Sorry, the title of the thread is “Falcon engine, why not a separate plugin?” so I thought I was in the right place.

    Plugin Author Wordfence

    @mmaunder

    @allm:

    Sorry about the delay on this. It’s been a crazy week. (for all of us in the infosec space!!)

    I really need to know what changes are made to the .htaccess file. Are there only additions? And what are they? Or does it try to make changes as well? And what changes? Under what circumstances are these changes made?

    No we don’t edit your existing entries. The first change is that we prepend our code to your existing code and our code is enclosed in a block starting and ending with comments containing ‘WFCACHECODE’ without quotes.

    The second change is that we prepend a block of code that handles IP blocks, range blocks and user agent blocks. This block is enclosed in comments starting and ending with ‘WFIPBLOCKS’.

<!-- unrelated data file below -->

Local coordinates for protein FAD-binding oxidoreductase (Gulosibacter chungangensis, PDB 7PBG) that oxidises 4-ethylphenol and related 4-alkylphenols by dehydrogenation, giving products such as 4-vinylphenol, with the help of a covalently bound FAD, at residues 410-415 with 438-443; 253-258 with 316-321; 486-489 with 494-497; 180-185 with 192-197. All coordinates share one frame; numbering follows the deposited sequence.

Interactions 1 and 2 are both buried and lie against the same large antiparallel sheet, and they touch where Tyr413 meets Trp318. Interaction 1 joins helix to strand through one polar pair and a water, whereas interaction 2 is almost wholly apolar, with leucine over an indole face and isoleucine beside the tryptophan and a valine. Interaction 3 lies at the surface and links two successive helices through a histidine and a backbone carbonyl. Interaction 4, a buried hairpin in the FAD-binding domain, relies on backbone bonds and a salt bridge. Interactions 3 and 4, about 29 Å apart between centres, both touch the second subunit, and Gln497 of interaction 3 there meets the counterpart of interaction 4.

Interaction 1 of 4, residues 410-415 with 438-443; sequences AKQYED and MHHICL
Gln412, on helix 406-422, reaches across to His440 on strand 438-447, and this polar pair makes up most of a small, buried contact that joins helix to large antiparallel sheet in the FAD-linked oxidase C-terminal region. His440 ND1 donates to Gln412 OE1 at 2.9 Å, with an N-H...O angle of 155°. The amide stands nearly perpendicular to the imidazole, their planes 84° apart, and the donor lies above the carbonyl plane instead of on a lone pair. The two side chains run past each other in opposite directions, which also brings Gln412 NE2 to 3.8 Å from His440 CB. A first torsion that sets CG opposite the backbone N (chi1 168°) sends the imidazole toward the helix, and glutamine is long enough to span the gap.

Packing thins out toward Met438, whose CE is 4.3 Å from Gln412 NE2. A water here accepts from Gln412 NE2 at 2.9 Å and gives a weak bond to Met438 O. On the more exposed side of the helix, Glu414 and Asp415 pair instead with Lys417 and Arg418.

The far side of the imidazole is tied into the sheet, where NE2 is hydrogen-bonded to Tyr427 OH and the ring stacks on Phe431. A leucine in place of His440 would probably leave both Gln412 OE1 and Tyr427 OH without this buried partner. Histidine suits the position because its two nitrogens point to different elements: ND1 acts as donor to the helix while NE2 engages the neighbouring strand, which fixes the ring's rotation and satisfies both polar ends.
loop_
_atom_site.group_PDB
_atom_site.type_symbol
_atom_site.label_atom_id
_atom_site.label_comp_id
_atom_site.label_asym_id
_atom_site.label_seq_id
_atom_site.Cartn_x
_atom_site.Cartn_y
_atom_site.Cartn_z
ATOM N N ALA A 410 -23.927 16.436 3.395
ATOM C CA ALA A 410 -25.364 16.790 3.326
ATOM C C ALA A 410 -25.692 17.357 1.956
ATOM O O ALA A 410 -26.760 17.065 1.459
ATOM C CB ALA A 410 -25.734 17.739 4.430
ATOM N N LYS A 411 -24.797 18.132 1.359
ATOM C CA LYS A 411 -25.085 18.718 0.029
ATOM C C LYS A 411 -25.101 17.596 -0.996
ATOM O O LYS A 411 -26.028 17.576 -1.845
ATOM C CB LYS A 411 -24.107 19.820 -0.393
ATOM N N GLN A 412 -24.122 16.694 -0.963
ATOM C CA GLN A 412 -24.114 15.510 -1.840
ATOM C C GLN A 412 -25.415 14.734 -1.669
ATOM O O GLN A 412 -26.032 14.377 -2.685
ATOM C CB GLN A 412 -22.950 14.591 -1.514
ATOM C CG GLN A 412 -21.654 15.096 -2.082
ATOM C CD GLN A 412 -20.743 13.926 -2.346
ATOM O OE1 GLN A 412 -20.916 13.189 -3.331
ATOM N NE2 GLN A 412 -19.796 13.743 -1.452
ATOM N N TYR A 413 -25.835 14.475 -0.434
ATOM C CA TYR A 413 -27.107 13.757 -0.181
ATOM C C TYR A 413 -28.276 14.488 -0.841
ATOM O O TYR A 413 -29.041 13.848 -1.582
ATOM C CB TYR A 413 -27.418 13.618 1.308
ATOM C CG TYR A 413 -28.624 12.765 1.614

And in another thread I said that out of security reasons I’ve made my .htaccess unwritable for all. Apparently I need to lessen that security to give the new WordFence access. But that will give that access to other plugins as well. That is why I need to know the answer to this (as I like to have my .htaccess fully blocked):
    Can I still block IP’s the “old” way? Without Wordfence changing my htaccess?

    Interesting point. So to modify your htaccess to be compatible with falcon we obviously need write access. But once you’ve enabled falcon I’m parsing your comment to understand that you’d really like to make it read-only again and have the IP blocking updates not write to your .htaccess but do it the traditional way – or at least you’d like the option to do that, correct?

    PS: Marking this unresolved until you’re happy with my responses.

Viewing 15 replies - 1 through 15 (of 18 total)